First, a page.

Increasing our endurance is a key to having a long, productive life. The ability to make yourself do what you DON’T want to do (and to do it well) is vitally important. Without grit, fortitude and determination, success in the major endeavors of life can be overwhelmingly tough to obtain.


In my early 20’s, I began studying the topic of leadership training, especially as it applies to men and boys. I quickly noticed a strong, direct connection between a person’s effectiveness and their ability to deal with hardship and tragedy.

I began noticing people who had successful experiences with getting tough, nasty jobs done. These kinds of people can often be found among the military, first-responders like medics and fire fighters, construction crews, farmers, miners, oil field workers, etc.

Success in tough jobs such as these require a person to go above and beyond what “normal” people would or could. And, people in all professions and in all stages of life can learn some key life-lessons from them about the value of endurance and staying power.


There are 3 basic ways that we can increase our endurance:

  1. Revise your expectations about the problems of life.

I have been accused (rightly I believe) that I have what some call a “warped sense of humor.” In my defense, my life has taught me to view hardship differently than the average American of today might. Being able to laugh at things that others might see as tragic or depressing can sometimes be a helpful tool in the toolbox of life.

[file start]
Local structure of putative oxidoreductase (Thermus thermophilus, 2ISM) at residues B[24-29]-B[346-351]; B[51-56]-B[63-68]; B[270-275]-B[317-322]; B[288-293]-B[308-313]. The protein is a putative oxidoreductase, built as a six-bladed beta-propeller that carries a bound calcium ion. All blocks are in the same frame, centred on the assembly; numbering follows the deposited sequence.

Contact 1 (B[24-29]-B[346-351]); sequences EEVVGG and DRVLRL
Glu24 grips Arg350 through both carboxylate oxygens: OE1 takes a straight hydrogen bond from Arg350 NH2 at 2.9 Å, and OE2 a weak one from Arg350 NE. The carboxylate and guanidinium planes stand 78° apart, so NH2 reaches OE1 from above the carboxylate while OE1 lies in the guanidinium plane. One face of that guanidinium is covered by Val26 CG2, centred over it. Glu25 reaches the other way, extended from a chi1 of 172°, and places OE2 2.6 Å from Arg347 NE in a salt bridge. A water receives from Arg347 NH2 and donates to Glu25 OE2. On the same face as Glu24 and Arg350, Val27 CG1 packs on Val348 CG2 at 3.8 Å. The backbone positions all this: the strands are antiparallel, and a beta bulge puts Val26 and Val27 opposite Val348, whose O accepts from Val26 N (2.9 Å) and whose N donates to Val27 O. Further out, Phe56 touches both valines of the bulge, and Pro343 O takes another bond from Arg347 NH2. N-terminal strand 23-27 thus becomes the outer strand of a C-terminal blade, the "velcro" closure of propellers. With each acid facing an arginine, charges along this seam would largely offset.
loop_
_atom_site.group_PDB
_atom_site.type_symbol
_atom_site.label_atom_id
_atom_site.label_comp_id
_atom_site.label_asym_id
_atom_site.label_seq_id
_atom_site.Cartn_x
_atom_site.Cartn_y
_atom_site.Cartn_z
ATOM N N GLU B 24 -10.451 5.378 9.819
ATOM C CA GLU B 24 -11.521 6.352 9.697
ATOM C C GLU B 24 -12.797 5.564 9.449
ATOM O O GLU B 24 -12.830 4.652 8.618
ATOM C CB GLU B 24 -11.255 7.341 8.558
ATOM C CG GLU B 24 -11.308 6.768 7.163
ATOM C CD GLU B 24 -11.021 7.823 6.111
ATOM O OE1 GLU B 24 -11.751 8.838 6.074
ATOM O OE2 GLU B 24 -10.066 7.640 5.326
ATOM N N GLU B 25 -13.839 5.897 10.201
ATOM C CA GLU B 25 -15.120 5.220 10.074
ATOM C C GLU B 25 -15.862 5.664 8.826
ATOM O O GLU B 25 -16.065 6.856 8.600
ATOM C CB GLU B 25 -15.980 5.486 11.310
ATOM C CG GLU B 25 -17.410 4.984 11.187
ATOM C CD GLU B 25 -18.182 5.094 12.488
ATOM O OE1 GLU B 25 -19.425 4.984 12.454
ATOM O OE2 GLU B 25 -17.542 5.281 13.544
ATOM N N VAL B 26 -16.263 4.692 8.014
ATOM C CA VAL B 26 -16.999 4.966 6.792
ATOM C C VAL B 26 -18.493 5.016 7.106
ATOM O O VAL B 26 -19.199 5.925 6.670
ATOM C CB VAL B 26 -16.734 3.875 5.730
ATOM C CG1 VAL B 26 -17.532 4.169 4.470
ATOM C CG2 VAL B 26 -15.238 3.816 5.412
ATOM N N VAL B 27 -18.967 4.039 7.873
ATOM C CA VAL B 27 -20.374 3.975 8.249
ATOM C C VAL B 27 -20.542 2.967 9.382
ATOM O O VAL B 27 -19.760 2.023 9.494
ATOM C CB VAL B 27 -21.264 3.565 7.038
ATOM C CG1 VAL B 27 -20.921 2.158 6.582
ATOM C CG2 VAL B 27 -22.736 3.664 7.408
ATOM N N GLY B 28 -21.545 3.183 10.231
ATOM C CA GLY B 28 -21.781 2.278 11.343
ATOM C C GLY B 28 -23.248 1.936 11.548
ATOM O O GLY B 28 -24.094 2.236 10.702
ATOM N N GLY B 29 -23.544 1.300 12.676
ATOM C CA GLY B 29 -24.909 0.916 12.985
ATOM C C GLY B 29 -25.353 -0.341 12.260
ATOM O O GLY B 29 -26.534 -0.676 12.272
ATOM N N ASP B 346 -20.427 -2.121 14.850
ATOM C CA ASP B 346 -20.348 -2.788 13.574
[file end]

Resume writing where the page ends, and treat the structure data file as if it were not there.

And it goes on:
Many believe that life “owes” them a certain level of ease and comfort. And, they often define that level as being much too high for what realistic expectations should be.

Listen to me — troubles are not “signs” that something is wrong. Problems are not “reasons” to give up. Difficulties don’t “prove” your inadequacies. In fact, things in life that “knock us down” are actually more “normal” than many think.

Great leaders from all of the world’s religions have taught that increasing our endurance, not the avoidance of problems, is the way to go.

  • Jesus the Master Teacher once said, “In this world you will have trouble. But take heart! I have overcome the world.” John 16:33b (NIV)
  • Confucius, the wise Chinese teacher said, “It does not matter how slowly you go as long as you do not stop.”
  • India’s Mahatma Gandhi said, “First they ignore you, then they laugh at you, then they fight you, then you win.”
  • Buddhist philosopher Daisaku Ikeda said, “Suffering only gets worse when we try to run from it rather than facing it.”

The truths regarding obstacles in real life can be found in sayings such as these:

  • “What doesn’t kill you will make you stronger.”
  • “No pain, no gain.”
  • “They might kill you, but if you’re tough enough, they won’t want to eat you.”
  • “Damn the torpedoes, full speed ahead.”
  • “There’s nothing to fear except fear itself.”
  • “Today is a good day to die” (in battle).
  • “If you make me chase you, you’ll go to jail tired.”

Expecting things in life to be quickly and easily successful sets us up for great mental anguish. If we expect ease, and find only one obstacle after another, it can lead to an inner sense of hopelessness.